But I seriously doubt the SBC is going to make this a requirement for member churches. They are, remember, autonomous. See how easy it is to avoid taking any action in the SBC?
The SBC has been condemning abuse for years–here’s their 1979 Resolution on Domestic Violence, passed at the beginning of the Resurgence–without any discernible improvements on that front. I’d like to point out that in the Paige Patterson cases, both times, he was presented with clear cases of abuse and yet didn’t call the police. Al Mohler appears to have forgotten that fact.
Whatever he’s on about here, the SBC’s stated approach doesn’t work to protect the innocent or eject the guilty from SBC ranks.
No, It’s Our Critics Who Are Wrong.
This bit near the end made me laugh, though:
A church, denomination, or Christian ministry must look outside of itself when confronted with a pattern of mishandling such responsibilities, or merely of being charged with such a pattern.
If Al Mohler could have managed even the most basic level of humility,2 this feedback would have been his decades ago. The SBC doesn’t have to “look outside of itself.” The feedback is right there for the having! It always was! People were always trying to offer it, even decades ago!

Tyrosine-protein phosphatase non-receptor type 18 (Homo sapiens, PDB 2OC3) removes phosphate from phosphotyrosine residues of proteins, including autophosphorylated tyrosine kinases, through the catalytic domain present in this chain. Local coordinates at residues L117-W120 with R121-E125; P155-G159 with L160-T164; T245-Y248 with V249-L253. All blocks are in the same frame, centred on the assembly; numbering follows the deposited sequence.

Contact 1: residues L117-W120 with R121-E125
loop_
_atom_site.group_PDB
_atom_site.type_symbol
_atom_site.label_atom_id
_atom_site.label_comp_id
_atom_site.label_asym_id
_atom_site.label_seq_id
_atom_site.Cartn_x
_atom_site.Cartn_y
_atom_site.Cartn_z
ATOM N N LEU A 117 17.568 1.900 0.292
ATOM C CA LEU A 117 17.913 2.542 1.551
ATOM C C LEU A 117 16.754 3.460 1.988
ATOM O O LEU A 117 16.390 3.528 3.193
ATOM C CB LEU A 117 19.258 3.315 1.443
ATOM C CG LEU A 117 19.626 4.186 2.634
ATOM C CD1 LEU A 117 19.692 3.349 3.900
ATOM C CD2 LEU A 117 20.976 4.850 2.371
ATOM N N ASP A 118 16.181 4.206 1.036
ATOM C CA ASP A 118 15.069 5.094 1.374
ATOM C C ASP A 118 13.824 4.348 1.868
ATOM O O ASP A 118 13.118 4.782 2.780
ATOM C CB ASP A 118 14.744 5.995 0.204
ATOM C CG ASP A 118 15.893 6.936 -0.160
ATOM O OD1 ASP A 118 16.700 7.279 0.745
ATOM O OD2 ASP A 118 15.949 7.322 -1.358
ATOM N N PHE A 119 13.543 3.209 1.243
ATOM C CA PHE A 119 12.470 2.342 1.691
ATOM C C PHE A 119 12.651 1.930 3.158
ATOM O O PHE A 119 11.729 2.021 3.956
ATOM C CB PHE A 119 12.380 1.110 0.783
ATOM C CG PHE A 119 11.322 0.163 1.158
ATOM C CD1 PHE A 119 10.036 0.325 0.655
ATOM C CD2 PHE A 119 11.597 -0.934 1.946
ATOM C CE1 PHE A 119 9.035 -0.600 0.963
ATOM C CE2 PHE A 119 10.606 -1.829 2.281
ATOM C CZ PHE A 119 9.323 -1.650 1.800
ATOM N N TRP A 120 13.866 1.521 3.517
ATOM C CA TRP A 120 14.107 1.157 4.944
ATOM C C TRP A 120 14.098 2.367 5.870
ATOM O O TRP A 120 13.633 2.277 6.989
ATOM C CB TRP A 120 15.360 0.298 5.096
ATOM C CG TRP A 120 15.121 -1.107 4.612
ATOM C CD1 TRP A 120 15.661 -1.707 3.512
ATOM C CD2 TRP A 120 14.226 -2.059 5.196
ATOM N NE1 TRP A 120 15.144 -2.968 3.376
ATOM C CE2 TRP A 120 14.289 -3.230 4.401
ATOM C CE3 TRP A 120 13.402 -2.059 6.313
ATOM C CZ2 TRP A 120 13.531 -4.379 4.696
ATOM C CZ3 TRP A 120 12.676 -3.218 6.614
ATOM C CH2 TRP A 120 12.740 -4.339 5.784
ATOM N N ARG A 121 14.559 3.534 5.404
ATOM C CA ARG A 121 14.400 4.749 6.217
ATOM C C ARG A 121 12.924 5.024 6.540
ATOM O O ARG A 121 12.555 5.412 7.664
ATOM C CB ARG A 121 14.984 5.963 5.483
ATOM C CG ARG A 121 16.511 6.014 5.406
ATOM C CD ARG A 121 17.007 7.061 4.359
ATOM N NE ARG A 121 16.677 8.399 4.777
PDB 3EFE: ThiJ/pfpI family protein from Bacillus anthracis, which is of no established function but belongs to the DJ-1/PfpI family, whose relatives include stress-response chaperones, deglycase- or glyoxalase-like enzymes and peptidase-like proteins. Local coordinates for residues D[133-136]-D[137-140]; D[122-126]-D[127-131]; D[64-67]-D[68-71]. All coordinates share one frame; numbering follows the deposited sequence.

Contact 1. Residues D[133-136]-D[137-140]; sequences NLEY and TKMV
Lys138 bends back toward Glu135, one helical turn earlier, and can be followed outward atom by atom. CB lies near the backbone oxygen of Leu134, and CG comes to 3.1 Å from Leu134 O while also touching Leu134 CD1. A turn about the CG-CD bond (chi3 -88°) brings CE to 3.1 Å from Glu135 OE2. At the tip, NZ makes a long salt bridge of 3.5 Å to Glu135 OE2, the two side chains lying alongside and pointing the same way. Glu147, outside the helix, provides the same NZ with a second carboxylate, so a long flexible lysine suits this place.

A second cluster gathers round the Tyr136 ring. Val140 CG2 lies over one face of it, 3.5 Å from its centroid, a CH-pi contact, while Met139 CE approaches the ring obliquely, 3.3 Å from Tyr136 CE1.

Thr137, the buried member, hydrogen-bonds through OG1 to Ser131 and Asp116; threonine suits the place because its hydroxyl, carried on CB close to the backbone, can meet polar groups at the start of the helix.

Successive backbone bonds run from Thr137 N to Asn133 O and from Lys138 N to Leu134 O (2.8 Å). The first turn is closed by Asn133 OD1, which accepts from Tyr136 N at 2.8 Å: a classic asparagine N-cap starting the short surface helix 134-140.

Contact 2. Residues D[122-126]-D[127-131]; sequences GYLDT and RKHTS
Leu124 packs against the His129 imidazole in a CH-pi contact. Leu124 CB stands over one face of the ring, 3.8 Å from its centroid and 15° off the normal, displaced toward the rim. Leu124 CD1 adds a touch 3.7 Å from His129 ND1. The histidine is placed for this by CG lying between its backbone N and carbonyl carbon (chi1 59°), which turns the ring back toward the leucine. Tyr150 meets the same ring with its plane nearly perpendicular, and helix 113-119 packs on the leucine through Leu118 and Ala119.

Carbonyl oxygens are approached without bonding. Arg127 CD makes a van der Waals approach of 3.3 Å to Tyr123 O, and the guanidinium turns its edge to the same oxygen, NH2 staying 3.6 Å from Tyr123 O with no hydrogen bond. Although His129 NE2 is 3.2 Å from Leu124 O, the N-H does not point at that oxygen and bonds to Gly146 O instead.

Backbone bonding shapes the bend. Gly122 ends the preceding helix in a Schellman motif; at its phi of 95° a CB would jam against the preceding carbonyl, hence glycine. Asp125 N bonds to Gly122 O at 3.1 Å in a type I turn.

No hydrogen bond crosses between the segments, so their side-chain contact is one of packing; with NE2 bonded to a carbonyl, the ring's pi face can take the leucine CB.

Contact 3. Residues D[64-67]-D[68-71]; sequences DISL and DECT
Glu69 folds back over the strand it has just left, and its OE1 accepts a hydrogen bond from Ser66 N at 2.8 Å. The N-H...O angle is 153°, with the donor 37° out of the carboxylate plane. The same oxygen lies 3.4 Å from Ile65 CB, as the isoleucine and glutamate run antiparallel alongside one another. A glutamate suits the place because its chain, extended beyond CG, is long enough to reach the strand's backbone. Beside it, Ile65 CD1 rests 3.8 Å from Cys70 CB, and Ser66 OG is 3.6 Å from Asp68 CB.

Will fundagelicals remember that, though?
Alas, I already know the answer to that question.
I also know the answer to the next question: Would he actually listen to it, anyway?
NEXT UP: A huge part of Al Mohler’s essay involves his unspoken premise: correct doctrines lead to correct actions. This premise leads Christians to all manner of mischief! So we’re coming back to it this week. Next time, though, join me for a look at a purely human weakness, one that leads many people into untrue beliefs and terrible decisions. See you next time!
1Inerrancy means, roughly, that the Bible can’t possibly ever be wrong or contain anything but true, factual claims. There’s a lot more to it than that, but basically, that’s what it means. This doctrine is exactly the point where evangelicals became fundagelicals. Until then, only fundamentalists went in for that sort of belief. It was seen as weird and extremist by evangelicals. I know–I was one of those weird extremists!
2 My Houstonian church said “humbleness,” pronounced UM-bull-ness, instead of “humility.” We pronounced “humble” as “UM-bull” because that’s how the town of Humble’s name is pronounced. It was bizarre for me to see college-educated, well-traveled people mispronouncing the word “humble” all the time.